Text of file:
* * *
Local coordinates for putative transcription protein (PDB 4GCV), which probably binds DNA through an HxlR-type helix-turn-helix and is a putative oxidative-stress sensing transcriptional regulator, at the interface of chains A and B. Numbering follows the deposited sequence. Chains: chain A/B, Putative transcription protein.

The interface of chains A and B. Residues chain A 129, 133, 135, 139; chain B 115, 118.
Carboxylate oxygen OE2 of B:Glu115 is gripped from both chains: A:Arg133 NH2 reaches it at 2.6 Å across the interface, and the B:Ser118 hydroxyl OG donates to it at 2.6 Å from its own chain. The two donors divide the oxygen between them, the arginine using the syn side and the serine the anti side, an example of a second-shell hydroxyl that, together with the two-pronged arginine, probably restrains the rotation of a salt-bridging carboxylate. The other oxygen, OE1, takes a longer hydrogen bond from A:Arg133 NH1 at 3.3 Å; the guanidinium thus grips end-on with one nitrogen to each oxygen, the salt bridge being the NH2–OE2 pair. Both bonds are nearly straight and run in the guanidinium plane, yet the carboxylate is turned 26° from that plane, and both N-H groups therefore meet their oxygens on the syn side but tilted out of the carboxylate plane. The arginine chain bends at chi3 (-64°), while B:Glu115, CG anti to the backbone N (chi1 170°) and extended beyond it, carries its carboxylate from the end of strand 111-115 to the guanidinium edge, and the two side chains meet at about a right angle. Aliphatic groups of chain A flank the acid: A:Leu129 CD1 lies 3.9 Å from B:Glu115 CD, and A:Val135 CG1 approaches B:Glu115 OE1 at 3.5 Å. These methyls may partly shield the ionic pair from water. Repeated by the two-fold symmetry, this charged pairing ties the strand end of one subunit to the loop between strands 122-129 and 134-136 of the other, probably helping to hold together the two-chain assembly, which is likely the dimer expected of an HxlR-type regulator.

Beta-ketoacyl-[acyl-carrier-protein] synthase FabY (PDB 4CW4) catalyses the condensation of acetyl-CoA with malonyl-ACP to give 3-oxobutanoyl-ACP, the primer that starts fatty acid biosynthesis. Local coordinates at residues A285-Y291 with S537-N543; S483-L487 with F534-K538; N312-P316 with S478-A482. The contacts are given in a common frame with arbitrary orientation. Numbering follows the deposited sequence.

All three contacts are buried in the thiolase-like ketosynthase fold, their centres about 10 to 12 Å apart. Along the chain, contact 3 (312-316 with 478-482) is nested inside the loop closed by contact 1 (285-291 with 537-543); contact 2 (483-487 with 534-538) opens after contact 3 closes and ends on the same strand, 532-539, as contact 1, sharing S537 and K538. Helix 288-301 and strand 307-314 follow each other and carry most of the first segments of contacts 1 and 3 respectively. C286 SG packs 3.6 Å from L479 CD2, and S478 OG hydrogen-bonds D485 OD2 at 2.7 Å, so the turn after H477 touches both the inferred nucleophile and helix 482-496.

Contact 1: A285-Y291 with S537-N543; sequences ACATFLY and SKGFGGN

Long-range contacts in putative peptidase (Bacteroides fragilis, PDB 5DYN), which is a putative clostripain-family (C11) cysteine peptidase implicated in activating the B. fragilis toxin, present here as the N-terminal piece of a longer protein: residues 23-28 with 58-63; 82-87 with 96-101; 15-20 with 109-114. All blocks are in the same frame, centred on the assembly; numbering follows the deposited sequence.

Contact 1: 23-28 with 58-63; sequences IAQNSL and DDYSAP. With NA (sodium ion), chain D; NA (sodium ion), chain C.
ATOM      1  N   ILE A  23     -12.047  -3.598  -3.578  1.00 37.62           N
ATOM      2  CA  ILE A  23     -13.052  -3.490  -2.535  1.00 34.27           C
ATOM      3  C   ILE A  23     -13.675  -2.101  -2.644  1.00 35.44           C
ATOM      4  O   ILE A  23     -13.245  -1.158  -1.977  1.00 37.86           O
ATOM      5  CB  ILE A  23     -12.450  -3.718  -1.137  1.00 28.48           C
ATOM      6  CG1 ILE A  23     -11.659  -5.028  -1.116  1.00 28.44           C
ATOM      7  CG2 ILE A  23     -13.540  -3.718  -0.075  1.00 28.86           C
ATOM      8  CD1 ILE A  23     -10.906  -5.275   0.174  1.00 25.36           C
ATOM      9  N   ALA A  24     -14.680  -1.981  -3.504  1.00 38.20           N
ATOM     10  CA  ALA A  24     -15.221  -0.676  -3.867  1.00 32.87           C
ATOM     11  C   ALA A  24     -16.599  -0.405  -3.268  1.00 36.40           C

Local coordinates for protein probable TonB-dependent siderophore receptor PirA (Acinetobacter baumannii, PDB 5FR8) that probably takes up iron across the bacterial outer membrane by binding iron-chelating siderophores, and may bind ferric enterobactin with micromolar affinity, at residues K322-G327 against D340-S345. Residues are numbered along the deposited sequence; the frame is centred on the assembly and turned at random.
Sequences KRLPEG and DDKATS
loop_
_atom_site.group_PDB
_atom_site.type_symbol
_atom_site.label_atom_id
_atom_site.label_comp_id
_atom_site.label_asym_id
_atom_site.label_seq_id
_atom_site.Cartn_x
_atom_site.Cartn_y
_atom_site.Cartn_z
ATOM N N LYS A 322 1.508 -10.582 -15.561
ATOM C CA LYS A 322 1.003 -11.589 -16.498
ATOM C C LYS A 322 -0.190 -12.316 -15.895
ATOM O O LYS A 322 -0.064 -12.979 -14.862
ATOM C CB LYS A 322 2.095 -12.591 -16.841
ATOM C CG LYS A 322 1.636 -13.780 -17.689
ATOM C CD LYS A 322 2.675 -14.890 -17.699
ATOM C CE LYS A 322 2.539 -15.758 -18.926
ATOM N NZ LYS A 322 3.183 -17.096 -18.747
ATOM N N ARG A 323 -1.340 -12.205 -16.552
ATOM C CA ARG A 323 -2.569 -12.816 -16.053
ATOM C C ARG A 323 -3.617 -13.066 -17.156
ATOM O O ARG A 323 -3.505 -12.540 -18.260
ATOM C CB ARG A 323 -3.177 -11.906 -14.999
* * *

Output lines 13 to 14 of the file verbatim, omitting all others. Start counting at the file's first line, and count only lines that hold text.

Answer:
ATOM      5  CB  ILE A  23     -12.450  -3.718  -1.137  1.00 28.48           C
ATOM      6  CG1 ILE A  23     -11.659  -5.028  -1.116  1.00 28.44           C